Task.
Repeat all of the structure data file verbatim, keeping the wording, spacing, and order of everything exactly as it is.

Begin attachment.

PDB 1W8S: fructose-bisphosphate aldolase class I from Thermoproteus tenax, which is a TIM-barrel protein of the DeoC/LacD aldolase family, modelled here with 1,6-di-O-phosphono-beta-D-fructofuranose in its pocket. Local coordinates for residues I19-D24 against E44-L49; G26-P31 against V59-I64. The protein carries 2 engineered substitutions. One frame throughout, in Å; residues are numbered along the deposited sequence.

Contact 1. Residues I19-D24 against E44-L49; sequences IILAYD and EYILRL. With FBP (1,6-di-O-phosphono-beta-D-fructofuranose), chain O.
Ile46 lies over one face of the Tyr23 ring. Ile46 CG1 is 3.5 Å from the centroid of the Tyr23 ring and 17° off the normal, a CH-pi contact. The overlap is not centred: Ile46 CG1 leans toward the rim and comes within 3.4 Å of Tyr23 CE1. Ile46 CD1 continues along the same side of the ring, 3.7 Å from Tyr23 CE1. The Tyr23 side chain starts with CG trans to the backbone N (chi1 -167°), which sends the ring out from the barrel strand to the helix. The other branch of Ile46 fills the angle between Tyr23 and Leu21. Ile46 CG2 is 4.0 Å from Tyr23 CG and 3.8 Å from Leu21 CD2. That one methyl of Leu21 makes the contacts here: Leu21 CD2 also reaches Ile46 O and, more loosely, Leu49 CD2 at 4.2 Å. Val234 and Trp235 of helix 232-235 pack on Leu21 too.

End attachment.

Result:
PDB 1W8S: fructose-bisphosphate aldolase class I from Thermoproteus tenax, which is a TIM-barrel protein of the DeoC/LacD aldolase family, modelled here with 1,6-di-O-phosphono-beta-D-fructofuranose in its pocket. Local coordinates for residues I19-D24 against E44-L49; G26-P31 against V59-I64. The protein carries 2 engineered substitutions. One frame throughout, in Å; residues are numbered along the deposited sequence.

Contact 1. Residues I19-D24 against E44-L49; sequences IILAYD and EYILRL. With FBP (1,6-di-O-phosphono-beta-D-fructofuranose), chain O.
Ile46 lies over one face of the Tyr23 ring. Ile46 CG1 is 3.5 Å from the centroid of the Tyr23 ring and 17° off the normal, a CH-pi contact. The overlap is not centred: Ile46 CG1 leans toward the rim and comes within 3.4 Å of Tyr23 CE1. Ile46 CD1 continues along the same side of the ring, 3.7 Å from Tyr23 CE1. The Tyr23 side chain starts with CG trans to the backbone N (chi1 -167°), which sends the ring out from the barrel strand to the helix. The other branch of Ile46 fills the angle between Tyr23 and Leu21. Ile46 CG2 is 4.0 Å from Tyr23 CG and 3.8 Å from Leu21 CD2. That one methyl of Leu21 makes the contacts here: Leu21 CD2 also reaches Ile46 O and, more loosely, Leu49 CD2 at 4.2 Å. Val234 and Trp235 of helix 232-235 pack on Leu21 too.